Showing of outdoor movies winds down

August 25, 2006|By Chris Kaltenbach | Chris Kaltenbach,Sun Reporter

Big Night, a drama starring Stanley Tucci and Tony Shalhoub as squabbling brothers resorting to desperate publicity stunts to keep their Italian restaurant afloat, is tonight's final offering in the 2006 Little Italy Open Air Film festival. Festivities at the corner of High and Stiles streets, including live music, begin at 7 p.m., with the movie starting at 9 p.m. Admission is free. Big crowds are expected, so arrive early and take a lawn chair. Information: lit tleitaly-baltimore.com.

Wicker Park is a 2004 romantic thriller starring Josh Hartnett as a man who believes a woman he encounters in a Chicago cafe is his long-lost love (and since she's played by Diane Kruger, he could be excused for wishful thinking). It will be Wednesday's final offering in this summer's outdoor film series at Mount Vernon Place. Movies begin at dusk, and admission is free. Information: mvcd.org/100.cfm.

Family film at UB

Also ending this week is the University of Baltimore's Summer Family Film Series, which wraps at 10 a.m. tomorrow with Keanu Reeves and Alex Winter in 1989's Bill & Ted's Excellent Adventure, the story of two doofuses who use a time machine to research their high-school history project. Showtime is 10 a.m. in the UB Student Center's Performing Arts Theater, Maryland and Mount Royal avenues. Admission is free. Information: 410-837-5420 or ubalt.edu.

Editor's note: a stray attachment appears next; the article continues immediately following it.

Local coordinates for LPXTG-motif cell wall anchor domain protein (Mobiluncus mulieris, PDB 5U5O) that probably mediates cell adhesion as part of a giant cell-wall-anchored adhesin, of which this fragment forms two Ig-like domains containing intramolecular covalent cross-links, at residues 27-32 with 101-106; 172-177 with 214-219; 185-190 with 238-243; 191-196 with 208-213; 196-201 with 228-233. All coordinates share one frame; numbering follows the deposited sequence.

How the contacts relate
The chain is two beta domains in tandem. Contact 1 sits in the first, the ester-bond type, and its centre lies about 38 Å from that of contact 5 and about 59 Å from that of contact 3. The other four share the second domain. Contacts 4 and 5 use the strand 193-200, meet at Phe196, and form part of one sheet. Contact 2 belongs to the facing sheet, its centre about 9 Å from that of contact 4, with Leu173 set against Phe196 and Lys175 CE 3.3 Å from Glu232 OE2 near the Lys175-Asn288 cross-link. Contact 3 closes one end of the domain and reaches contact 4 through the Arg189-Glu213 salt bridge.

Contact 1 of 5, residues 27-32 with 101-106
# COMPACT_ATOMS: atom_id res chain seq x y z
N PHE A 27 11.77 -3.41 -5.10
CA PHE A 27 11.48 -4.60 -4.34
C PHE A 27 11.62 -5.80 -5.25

Samurai Charles

The Charles Theatre's samurai film series continues tomorrow with Masaki Kobayashi's Samurai Rebellion (Joi-uchi: Hairyo tsuma shimatsu), in which an aging 18th-century samurai must defend his family's honor after an unreasonable request from his clan lord. The 1967 film stars the great Toshiro Mifune. Showtime is noon tomorrow, with encores set for 7 p.m. Monday and 9 p.m. Tuesday. Tickets are $6 tomorrow, $8 other times. Information: 410-727-FILM or thecharles.com.

The films of David Lynch

The American Film Institute's salute to director David Lynch, whose off-center vision has produced some of the most memorable films of the past two decades (not to mention one of the most fascinating TV shows, ABC's Twin Peaks), continues this weekend with what may be his most accessible film. The Straight Story (1999) stars Richard Farns- worth as Alvin Straight, an aged Iowa farmer who, hearing that his estranged brother is sick, settles onto the only form of transportation that's handy - his John Deere riding lawnmower, with its top speed of some 5 mph - and sets out on the 370-mile journey to Wisconsin. Farnsworth is remarkable as the determined Straight, who sees nothing remarkable or praiseworthy in what he's doing; it's simply what a brother does. The performance earned him an Oscar nomination and won him an Independent Spirit Award. Showtimes are 4:40 p.m. today, 12:30 p.m. tomorrow and Sunday at the American Film Institute's Silver Theatre, 8633 Colesville Road in Silver Spring, with additional screenings Monday, Tuesday and Wednesday. The Lynch film series ends next week with Naomi Watts and Laura Elena Harring in 2001's hallucinatory Mulholland Dr., a look at the seamy underside of the Hollywood dream factory that defies easy description, much less categorization. Showings of Mulholland Dr. begin Friday at 9:10 p.m. Ticket information and additional showtimes: 301-495-6700 or afi.com.

chris.kaltenbach@baltsun.com

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